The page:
What it’s like to be a Resident Mentor

lifebea71264-e41b-4acc-b746-b0e2c2a0f8e4Last year I became a Resident Mentor at my university. Resident Mentors (RMs) are similar to Resident Assistants (RAs) but each college has different titles for the job.

I lived in a all-female residence hall and had 24 residents.

I remember moving in last August feeling very unsure; feeling nervous, overwhelmed after long days of training for the job. I remember thoughts going through my head wondering if my residents would like me, what I would experience, and how I would handle situations. I was fully trained for many situations but was nervous when move-in day came and I would meet all my wonderful ladies.

Move-in day came, welcome week passed and the first week of classes was over. One of the first events I threw for my residents was a “Congrats you survived the first week” pizza party. A lot of my residents came and were all so happy and excited to share with me the stories from their first week of college. That was the first moment of many that I knew the girls were going to have an impact on my life, and I hoped to do the same on theirs, too.

The reason I became an RM is because I wanted to be there for someone.

My freshman year my RM was great but he felt more like a friend and a confidant than a authority figure. Freshman year I struggled with homesickness a lot and I never felt like I had anyone to talk about it with. I wanted to be a person that someone would feel comfortable to come to me about being homesick, a breakup, a hard test or just to talk. That was my goal starting the job.

Just a few weeks in, I got to be that person. One night one of my residents texted me asking to talk. I said of course and she came down to my room. She, much like me, had been bitten with the homesickness bug. I knew exactly what she was feeling. This was a big moment for me. She told me that she didn’t feel like she could go talk to anyone about thisβ€”except for me.

I was ready to hand in my keys; my job was done! I was so happy she trusted me. We made a big connection and my goal was met. That was one of the many rewarding moments throughout the year of the job.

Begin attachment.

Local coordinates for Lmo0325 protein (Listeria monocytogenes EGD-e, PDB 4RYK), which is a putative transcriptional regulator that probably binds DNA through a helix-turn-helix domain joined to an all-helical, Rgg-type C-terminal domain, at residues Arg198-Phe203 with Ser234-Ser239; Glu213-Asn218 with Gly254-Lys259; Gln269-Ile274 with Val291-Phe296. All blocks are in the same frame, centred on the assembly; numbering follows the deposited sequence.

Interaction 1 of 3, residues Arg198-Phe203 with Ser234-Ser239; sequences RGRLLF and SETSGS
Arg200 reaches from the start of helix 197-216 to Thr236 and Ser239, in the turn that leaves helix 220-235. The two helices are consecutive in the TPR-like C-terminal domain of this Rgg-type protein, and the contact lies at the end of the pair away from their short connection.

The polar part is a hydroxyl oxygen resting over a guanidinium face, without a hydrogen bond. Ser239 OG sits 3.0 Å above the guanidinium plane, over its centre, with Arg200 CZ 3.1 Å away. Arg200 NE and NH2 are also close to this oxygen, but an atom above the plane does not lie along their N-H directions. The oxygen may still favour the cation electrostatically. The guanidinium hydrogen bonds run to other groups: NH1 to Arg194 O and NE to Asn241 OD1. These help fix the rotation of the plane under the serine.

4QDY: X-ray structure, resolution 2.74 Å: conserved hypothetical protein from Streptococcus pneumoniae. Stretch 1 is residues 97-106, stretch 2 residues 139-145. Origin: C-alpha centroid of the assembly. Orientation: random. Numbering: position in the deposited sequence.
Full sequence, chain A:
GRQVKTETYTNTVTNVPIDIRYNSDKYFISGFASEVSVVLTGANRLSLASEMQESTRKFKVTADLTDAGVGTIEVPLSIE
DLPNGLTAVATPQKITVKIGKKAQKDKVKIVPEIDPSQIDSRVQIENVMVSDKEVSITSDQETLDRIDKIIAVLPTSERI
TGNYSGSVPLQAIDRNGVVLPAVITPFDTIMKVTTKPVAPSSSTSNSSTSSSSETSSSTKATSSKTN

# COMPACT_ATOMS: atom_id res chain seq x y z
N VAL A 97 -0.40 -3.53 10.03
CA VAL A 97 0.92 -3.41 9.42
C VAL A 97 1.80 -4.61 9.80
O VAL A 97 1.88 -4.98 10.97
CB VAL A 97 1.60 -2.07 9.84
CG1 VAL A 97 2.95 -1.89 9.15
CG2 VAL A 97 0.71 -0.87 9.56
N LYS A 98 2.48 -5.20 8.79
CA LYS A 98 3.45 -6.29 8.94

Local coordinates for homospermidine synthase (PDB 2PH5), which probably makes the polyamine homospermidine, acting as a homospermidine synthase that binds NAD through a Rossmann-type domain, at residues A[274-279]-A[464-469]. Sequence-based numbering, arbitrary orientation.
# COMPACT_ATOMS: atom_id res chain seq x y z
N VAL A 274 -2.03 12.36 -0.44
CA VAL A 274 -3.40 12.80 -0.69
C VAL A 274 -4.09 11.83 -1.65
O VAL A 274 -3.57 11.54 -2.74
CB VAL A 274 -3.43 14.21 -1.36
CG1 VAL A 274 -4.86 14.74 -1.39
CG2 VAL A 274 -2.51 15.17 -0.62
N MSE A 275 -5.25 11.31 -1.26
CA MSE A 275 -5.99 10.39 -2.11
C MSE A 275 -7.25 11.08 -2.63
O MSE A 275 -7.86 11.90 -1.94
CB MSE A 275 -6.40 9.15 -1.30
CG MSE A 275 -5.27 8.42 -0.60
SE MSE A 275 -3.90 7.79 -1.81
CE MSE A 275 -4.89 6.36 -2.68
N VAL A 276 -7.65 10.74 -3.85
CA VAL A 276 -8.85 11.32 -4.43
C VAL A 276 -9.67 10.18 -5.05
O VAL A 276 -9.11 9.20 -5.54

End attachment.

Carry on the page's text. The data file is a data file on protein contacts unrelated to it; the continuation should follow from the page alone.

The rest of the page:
The RM position is a full-time job. You never can never not be an RM. You work and live in the same building. Last year I also had a part-time job at the journalism school so I was balancing two jobs and of course was a full time student. I won’t lie and say it was easy because some weeks were crazy busy and some weren’t. Some nights I would be on duty and get a call at 2 a.m. and have to respond. I’m not saying I was jumping out of bed ready to go let someone in their room, but it was part of the job.

It’s stressful and crazy and you never know what each week will bring. Instead of caring for myself I cared for myself and 24 young ladies and that’s was a lot of emotional weight.

But I wouldn’t change anything.

At the end of the day I hopeΒ I made an impact on each of my ladies. I know I can say I did for some. In a way I became their mom or sister or friend for the year. I would feel pride when they introduced me to their significant other. I felt needed when they would come to me for advice or help. I got to know their lives and check in weekly while sitting at desk or around the building.

Being a Resident Mentor was an amazing experience and I will be returning next year, too. I’m excited for the new year and new residents but my first year ladies will always have a spot in my heart.

If you’re reading this and you were one of my residents, know you were great. I’ll always remember y’all and please keep in touch.

If you’re reading this and you were a part of the staff know, I love you all. YouΒ made the job worth it, and I’m thankful for each and everyone of your friendships.

To everyone out there that maybe remembers their RM, I encourage you to reach out to them and let them know if they made a difference in your collegiate career. If you are about to go to college, know that you RM is there for you. They should always be open to talking.

For now, I’m looking forward to my residents in the coming year. Last year taught me so much and I can’t wait to establish new relationships with my residents to come.

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